'NCIS’ Can Survive Without Gibbs on One Major Condition
Can ‘NCIS’ survive without Mark Harmon’s Agent Gibbs? It is possible, but fans have to be willing to move on. But can they?
Spoiler Alert: Spoilers for NCIS Season 19 ahead
Can NCIS survive without Agent Gibbs? Mark Harmon’s iconic character has been the stoic anchor of NCIS since Season 1, Episode 1. Now that Gibbs has been gone for a few episodes, many fans are wondering if the show can survive without him at the helm.
It’s easy to assume that NCIS will die without Gibbs. How can the show possibly survive without its figurehead? However, if you look at the habits of some other long-running shows, the answer changes.
Can ‘NCIS’ survive without Gibbs?
Yes, NCIS can survive without Gibbs. However, this question truly hinges on fan acceptance. For example, Doctor Who has existed now for more than fifty years. But the show’s lead character, the Doctor, has now been recast 12 times. You have Doctor Who fans who have their favorite iteration of the Doctor. However, the reason Doctor Who has lasted for as long as it has is due to the fact that the show embraces change, rather than running away from it.
When it comes to replacing a main character, finding a worthy successor is key. And then the writers must make it clear that the successor isn’t there to just replace the character that fans have grown accustomed to. NCIS showrunner Steven Binder told TV Line that Gary Cole’s Agent Alden Parker was never meant to be a replacement for Gibbs. Gary also emphasized to TV Line that he wanted Agent Parker to be his own man and not just a Gibbs stand-in.
“Part of my job description is to get comfortable, whatever that takes. I'm not trying to be [Gibbs]. The writers made that distinction," he said. Gary also noted the differences between Gibbs and his character Agent Parker.
"Parker isn't overly chatty, but he is more verbal. He's not as old school; he tries to get his hands on new tech gadgets and impress everybody. He's trying to fit in with the rest of the team. Although he may be reluctant to voice it, he admires that Gibbs breaks rules. Parker bends them," he noted. "We'll see if it gets to the point of breaking."
What will 'NCIS' look like with Gibbs gone?
It’s only been two episodes since Gibbs decided to stay in Alaska. Thankfully, Gibbs wasn’t killed off in a traumatic fashion like Agent Kate Todd (Sasha Alexander) back in Season 2. However, while Team Gibbs doesn’t have to mourn the death of their beloved team leader, they must learn how to move forward without their coffee-loving, head-slapping figurehead.
After all, Gibbs was more than just a boss to Team Gibbs. In many ways, Gibbs was the father figure the NCIS team needed to keep moving. Agent Ziva (Cote de Pablo) admitted to Gibbs that she viewed him as the only stable father figure she’d ever had. Gibbs had a similar fatherly relationship with Abby Sciuto (Pauley Perrette) and Kate.
After all, Gibbs broke one of his own rules (never apologize) twice when it came to Abby and Kate. He apologized to the ghost of Kate for arriving late to her funeral, and he also apologized to Abby for failing to protect her after Abby ended up in the hospital in Season 15, Episode 22. It’s not just the women of Team Gibbs that benefitted from Gibbs as a father figure. Gibbs kept Agent Tony DiNozzo’s (Michael Weatherly) immaturity in check.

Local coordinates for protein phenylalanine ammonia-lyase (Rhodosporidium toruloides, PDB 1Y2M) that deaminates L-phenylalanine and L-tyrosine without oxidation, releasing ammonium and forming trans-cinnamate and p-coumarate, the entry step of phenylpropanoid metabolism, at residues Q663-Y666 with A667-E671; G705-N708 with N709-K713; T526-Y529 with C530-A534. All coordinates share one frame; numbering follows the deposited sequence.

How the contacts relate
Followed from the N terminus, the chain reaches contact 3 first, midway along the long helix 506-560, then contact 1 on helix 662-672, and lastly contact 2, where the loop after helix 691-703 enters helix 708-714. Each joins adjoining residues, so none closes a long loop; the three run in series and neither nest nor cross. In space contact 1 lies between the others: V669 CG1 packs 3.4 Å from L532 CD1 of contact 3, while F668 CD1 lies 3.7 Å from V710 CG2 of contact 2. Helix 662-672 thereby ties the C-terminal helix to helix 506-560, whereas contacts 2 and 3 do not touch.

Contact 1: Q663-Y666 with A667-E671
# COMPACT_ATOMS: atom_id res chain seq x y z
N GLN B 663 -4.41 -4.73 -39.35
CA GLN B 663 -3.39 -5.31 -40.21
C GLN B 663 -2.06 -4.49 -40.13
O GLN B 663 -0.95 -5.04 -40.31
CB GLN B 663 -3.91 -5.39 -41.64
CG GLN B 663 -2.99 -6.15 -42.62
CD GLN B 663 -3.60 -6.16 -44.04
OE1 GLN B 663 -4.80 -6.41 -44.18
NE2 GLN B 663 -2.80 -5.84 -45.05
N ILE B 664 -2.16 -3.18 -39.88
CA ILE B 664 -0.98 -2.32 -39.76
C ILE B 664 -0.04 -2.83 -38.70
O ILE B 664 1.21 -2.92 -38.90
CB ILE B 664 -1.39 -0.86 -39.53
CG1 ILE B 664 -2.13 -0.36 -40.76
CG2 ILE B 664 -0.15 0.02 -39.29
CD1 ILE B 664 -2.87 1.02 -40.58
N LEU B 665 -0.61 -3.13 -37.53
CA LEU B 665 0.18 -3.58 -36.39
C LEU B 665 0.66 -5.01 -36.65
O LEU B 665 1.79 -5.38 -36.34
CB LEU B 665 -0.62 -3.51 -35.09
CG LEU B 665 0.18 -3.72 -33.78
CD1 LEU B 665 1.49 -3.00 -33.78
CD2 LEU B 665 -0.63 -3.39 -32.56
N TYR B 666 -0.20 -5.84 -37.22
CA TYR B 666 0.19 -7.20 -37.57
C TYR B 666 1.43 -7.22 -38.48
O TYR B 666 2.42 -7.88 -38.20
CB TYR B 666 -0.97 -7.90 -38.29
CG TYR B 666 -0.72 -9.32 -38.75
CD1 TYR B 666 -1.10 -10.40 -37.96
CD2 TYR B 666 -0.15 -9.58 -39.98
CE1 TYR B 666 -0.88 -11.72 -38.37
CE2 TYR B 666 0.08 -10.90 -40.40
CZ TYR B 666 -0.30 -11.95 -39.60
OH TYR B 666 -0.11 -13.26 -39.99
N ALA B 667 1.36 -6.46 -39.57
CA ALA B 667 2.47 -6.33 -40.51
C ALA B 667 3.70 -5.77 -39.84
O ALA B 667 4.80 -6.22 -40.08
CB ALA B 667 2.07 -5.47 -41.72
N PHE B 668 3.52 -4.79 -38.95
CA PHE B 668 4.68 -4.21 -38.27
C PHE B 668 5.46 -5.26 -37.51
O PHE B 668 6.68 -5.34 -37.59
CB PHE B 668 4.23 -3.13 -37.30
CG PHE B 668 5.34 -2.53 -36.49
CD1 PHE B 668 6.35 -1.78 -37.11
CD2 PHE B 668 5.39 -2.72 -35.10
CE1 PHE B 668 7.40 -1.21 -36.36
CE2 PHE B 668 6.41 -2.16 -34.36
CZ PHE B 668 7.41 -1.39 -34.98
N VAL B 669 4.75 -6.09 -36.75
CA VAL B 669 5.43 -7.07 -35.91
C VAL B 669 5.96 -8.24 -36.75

Many fans thought Agent Tim McGee (Sean Murray) was the most worthy successor to lead Team Gibbs. However, it’s thanks to Gibbs that McGee wisely decided not to be the next NCIS leader. He didn’t want to lose as much as Gibbs had during his NCIS tenure. So in that aspect, McGee’s choice demonstrated that he had learned the most from Gibbs not only as a father figure but also as a cautionary tale.
Even the still relatively new character Agent Nick Torres (Wilmer Valderrama) realized how he looked at Gibbs as a father figure when Torres’ actual father came back into his life. How can NCIS move forward effectively with the loss of their unofficial patriarch?
The best way to move on is to stop looking back. NCIS can still thrive as long as the show sticks to its promise that Agent Parker isn't just a cheap Gibbs knock-off character. Allow Agent Parker to build his own unique relationships with the team. At this point, many of the NCIS agents don't need another Gibbs father figure, but rather a boss man that still gets things done in his own way.
The best way to allow this change to happen is to leave Gibbs in Alaska.
Warning: Here's a possibly unpopular 'NCIS' take.
What NCIS should do moving forward (to allow fans to truly move on) is leave Gibbs in Alaska. Throw in a mention or a short tribute to Gibbs every now and then, but don’t bring Mark Harmon back (as painful as it is to say that). In some capacity, a Mark Harmon return would be like texting that beloved ex you spent months trying to get over. Sure, the new guy you’ve been seeing is nice and buys you dinner all the time. However, your mind still strays to your former man who found peace in Alaska.
You text the Alaska ex once, see him again for just that one time, and then it’s like you never spent months trying to move on at all. NCIS cannot move forward if it keeps looking back. Mark Harmon’s work as Agent Gibbs will always be one of the best parts of NCIS as a whole. But there’s more to NCIS than Gibbs.
If NCIS makes it to Season 20, it’s because the show didn’t allow the characters and the fans to mourn Gibbs’s absence for too long. There’s plenty of plot potential for the series moving forward, as long as everyone involved chooses to keep looking ahead.
NCIS airs Mondays at 9 p.m. EST on CBS.